Category Archives: book reviews

A book review claims that there is no conflict between science and religion, but for dumb reasons

I’m not going to dissect every critical review of Faith versus Fact, for that way lies madness. But I will address a few critical reviews when they make points worth discussing. This one, in fact, says very little about my book, which I consider a bonus. The review, “Two-way monologue: How to get past science vs. religion” is actually […]

Steve Pinker reviews Faith versus Fact

In the latest issue of Current Biology, Steve Pinker has written a longish review (2 pages) of Faith versus Fact, and it’s free online (pdf at the link).  His review is called “The untenability of faitheism,” a title I like a lot. You can read it for yourself, but I’ll give two brief excerpts. The first […]

Michael Shermer’s “review” of Faith versus Fact

I put “review” in quotes above, because Michael Shermer’s precis of Faith versus Fact in the latest Scientific American isn’t really a review at all, but a further plumping for his claim that—as Sam Harris also espouses—science can hand us objective moral truths. (See Shermer’s new book, The Moral Arc, for a fuller exposition.) The full Sci Am piece is behind […]

Two critical reviews of Faith versus Fact

With the good reviews come the bad, and although I had predicted that Faith versus Fact would be uniformly panned by believers, a science journalist—John Horgan—has gone after it in both the Wall Street Journal (sadly, the article, “Preaching to the converted,” is behind a paywall) as well as in in his Scientific American blog, where he […]

Brother Tayler reviews Faith versus Fact

I am collecting reviews of Faith versus Fact (sadly, there haven’t been many so far), and will eventually call attention to both the good ones and bad ones. I won’t try to refute the bad ones—I learned from Nick Cohen not to answer critics), but I think that if I highlight good ones, it’s only fair to […]

David Barash disses group selection as an explanation for altruism

David Barash is a professor of psychology at the University of Washington at Seattle, and has written many articles on evolution as well as several “trade” (i.e., popular) books on science for the public. In yesterday’s Wall Street Journal (link here, but you’ll hit a paywall), he’s reviewed two books on altruism in a piece called […]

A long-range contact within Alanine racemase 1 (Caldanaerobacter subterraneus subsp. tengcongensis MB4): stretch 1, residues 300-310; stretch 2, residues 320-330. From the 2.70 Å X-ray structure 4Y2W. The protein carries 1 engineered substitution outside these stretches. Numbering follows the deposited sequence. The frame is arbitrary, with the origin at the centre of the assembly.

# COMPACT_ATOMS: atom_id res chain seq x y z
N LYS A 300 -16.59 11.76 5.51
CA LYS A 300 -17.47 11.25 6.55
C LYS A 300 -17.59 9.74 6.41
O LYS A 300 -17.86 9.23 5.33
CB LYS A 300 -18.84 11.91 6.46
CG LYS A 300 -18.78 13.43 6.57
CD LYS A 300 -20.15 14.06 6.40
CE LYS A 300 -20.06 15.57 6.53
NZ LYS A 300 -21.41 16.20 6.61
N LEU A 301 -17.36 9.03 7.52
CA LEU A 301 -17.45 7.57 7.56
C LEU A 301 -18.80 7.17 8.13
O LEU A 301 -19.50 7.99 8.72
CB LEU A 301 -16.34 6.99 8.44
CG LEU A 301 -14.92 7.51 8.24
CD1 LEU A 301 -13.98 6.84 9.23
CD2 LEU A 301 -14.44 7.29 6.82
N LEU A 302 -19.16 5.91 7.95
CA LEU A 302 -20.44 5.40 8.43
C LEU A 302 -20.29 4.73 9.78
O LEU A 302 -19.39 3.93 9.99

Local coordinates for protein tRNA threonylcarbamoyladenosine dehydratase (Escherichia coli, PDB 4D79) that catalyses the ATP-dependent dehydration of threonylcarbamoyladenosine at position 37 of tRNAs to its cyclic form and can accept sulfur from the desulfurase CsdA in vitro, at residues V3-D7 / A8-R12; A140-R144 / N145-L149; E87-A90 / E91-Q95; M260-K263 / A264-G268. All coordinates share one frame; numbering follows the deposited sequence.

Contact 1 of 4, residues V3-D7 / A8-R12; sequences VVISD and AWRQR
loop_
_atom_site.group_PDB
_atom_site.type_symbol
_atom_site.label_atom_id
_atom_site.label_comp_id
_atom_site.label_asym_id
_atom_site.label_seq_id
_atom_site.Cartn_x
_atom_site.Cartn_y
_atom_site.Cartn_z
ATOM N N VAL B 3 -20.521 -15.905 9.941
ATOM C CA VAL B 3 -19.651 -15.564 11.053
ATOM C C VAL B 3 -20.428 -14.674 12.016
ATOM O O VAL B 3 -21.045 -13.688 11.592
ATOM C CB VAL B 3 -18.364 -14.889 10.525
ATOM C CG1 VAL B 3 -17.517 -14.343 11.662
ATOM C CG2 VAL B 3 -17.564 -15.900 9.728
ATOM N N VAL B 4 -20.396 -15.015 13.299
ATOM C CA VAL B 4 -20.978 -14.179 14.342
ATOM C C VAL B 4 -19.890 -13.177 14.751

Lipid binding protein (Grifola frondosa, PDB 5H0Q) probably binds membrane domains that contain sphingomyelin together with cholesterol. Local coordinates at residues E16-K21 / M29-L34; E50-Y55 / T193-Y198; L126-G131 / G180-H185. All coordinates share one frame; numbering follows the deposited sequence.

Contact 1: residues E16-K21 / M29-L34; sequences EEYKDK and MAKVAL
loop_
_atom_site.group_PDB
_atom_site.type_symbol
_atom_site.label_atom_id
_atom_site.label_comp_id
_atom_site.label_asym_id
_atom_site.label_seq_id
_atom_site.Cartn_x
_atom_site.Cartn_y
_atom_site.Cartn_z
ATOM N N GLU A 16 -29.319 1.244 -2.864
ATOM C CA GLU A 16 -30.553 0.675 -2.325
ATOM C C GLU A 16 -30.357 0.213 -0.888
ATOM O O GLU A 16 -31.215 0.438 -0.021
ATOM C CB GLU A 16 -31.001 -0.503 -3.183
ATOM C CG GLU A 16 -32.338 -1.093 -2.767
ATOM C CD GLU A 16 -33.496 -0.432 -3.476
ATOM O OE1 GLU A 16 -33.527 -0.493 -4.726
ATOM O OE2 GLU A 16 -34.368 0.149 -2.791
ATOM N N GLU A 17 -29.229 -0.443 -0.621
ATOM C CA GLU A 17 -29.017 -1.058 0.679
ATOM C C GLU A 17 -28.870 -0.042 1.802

H is for Hawk

I can’t recommend highly enough the new book by Helen Macdonald: H is for Hawk.  It is up there with J. A. Baker’s The Peregrine as one of my favorite books about nature, but Macdonald’s book is very different. While Baker’s is about observing wild peregrines near his home, and is entirely lyrical writing about […]

Some reviews of FvF

So far Faith versus Fact hasn’t been widely reviewed, which I find a bit puzzling (and hope it will be remedied); but here are three reviews that appeared recently. 1. The Chronicle of Higher Education: The review, by the religious scholar Timothy Beal, is called “Fundamentally atheist,” so you know what it’s going to say. It is, of […]

One-day special from the TLS: access to a long (and favorable) review of Steve Weinberg’s new book

In February I announced the publication of physicist Steven Weinberg’s new book on the history of science, To Explain the World: The Discovery of Modern Science, and included two excerpts he sent us to give an idea of the contents. Now, for one day only, the Times Literary Supplement is offering a free look at its long (and […]

More nonsense at NPR about God

I am frankly amazed that National Public Radio (NPR) would publish this mushy reconception of religion, for it’s worse than that purveyed by apophatists like Karen Armstrong. In fact, Nancy Ellen Abrams, who is flogging her new book A God that Could Be Real: Sprirituality, Science, and the Future of our Planet, was given two mini-essays in […]


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